Friday, April 26, 2013
Operation: Mindcrime - Frequency Unknown (2013)
The break up between Geoff Tate and Queensrÿche has been more confusing and weird than a episode of the TV-series "Lost". Immediately, the legal process kicked in on who would keep the name Queensrÿche. In the waiting for a verdict, we have two different Queensrÿche out there. The original band with new singer Todd La Torre and the new band with Geoff Tate and his recruits (Rudy Sarzo, Bobby Blotzer, Glen Drover, Kelly Gray and Randy Gane). So yeah, it is a big soup that this break up has led to. If you ask me, I think that the original Queensrÿche did nothing wrong and that this band should be named something else. But until the 18th of November, we have two bands named Queensrÿche and the newer band have now released "Frequency Unknown".
The latest two album that Geoff Tate has released ("Dedicated To Chaos" with Queensrÿche and the solo album "Kings And Thieves") was terrible, so I had very low expectations for this record. But after listening to "Frequency Unknown", I was a little surprised that it was pretty decent. It is not an instant classic but it is clearly superior against its two predecessors. The main reason to why "Frequency Unknown" lifts is that it has some forward momentum and the instruments gets some room to shine, two big attributes that both "Dedicated To Chaos" and "Kings And Thieves" lacked. And it also feels like Geoff has found a new kindling fire that could spark into a flaming inferno in due time, but for now it is small and only helps to make Geoff Tate's voice sound fresh.
The music is, more or less, typical Queensrÿche. It is never ultra fast or super heavy, but it is easy digestive music that has small progressive intentions and an overall soothing mood, which works really nice for listening while you finish up some work or if you just want to chill. Playing this sort of music also comes with a risk. If it is too laid back, it will make the band seem lazy and not so impassioned. A good example for this blandness is "Life Without You". This song has no soul in it, there is no passion what so ever. Plain boring.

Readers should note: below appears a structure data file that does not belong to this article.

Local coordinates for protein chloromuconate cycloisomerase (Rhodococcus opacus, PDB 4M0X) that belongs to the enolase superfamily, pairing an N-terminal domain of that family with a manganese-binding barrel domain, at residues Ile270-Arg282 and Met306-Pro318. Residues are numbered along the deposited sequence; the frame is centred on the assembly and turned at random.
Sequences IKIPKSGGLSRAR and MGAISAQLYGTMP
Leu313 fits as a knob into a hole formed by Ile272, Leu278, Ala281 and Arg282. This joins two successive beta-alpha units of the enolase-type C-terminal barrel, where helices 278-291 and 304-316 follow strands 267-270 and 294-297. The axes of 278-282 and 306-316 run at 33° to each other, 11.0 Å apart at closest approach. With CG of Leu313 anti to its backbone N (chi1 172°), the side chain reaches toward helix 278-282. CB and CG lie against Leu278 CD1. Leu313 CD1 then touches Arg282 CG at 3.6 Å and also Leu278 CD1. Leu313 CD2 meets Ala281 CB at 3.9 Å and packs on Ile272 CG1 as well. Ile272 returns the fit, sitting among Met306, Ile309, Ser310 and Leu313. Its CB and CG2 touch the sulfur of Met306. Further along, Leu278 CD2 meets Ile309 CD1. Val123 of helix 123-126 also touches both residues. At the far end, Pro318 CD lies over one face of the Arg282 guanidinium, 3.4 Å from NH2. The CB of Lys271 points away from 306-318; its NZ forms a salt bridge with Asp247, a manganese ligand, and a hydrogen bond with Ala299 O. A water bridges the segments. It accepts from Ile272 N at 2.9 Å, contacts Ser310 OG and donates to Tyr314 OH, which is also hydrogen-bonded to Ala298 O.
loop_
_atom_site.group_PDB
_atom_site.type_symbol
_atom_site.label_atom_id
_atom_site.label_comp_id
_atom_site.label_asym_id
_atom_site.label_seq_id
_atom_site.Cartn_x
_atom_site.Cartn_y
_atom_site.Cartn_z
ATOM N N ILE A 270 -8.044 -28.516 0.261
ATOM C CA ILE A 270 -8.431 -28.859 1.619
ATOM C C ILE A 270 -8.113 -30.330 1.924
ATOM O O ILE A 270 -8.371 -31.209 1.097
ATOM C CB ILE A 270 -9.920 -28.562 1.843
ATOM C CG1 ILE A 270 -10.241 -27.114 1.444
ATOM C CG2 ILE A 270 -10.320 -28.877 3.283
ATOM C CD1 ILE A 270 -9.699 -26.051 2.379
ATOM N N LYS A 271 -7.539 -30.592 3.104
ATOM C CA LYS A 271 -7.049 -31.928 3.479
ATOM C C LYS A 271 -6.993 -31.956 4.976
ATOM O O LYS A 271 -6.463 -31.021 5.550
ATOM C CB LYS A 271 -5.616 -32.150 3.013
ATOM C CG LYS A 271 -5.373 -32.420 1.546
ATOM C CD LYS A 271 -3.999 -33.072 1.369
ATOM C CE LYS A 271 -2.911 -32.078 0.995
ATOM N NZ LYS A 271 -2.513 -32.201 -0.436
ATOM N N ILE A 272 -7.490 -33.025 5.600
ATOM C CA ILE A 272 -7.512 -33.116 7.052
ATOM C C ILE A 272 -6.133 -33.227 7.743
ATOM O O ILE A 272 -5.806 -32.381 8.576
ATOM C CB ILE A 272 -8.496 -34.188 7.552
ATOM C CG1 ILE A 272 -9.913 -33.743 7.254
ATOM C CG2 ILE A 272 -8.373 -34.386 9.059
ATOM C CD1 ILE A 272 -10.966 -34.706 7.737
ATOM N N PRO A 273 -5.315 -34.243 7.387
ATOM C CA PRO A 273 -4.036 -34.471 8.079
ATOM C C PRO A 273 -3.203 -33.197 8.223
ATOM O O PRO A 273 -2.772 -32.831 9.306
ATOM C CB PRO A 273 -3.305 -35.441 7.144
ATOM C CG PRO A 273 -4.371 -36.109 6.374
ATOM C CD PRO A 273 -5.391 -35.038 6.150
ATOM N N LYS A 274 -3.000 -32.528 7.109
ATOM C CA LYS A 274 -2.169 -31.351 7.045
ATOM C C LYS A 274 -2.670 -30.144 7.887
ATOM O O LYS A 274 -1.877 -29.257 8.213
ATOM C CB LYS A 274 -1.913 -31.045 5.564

Fortunately, most of the songs in "Frequency Unknown" are actually quite pleasing and good. We have some great riffing in "Dare" and "Slave", some epicness in "In The Hands of God" and some emotions in "Cold" and "Fallen". It is almost like a time travel back to when Queensrÿche was at its prime. Despite that the amount of good songs are greater than bad songs, I feel that the overall album could have been better with some more work here and there, but it will do for now.
I should also mention that the special edition has four re-recorded songs from the Queensrÿche discography ("I Don't Believe In Love", "Empire", "Jet City Woman" and "Silent Lucidity"). I get that they are there to show what this new line up can do, but it is so unnecessary that you could just as well have put in silence in those tracks instead. I find no great difference from the original tracks and what is even worse, is that this could be a sign that Geoff actually thinks that this band is still going to be called Queensrÿche after the verdict. It is like putting up a huge middle finger against Geoff's former band mates. Not cool man.
"Frequency Unknown" is overall a pleasant surprise that restores some of the faith for Geoff Tate. But do not for the love of god think that this album is a new "Operation Mindcrime", it is an album that would count as above average and nothing more. The soul is there and the instruments gets their moments, but it is not a dazzling album that will blow down the rest of the competition. Later this year, the other band named Queensrÿche will release their new album and that album will show which side of the same coin is the better one. No matter who will win, Geoff has with "Frequency Unknown" showed that he still got some fight in him.
Songs worthy of recognition: In The Hands of God, Cold, Slave
Rating: 6,5/10 Frequencies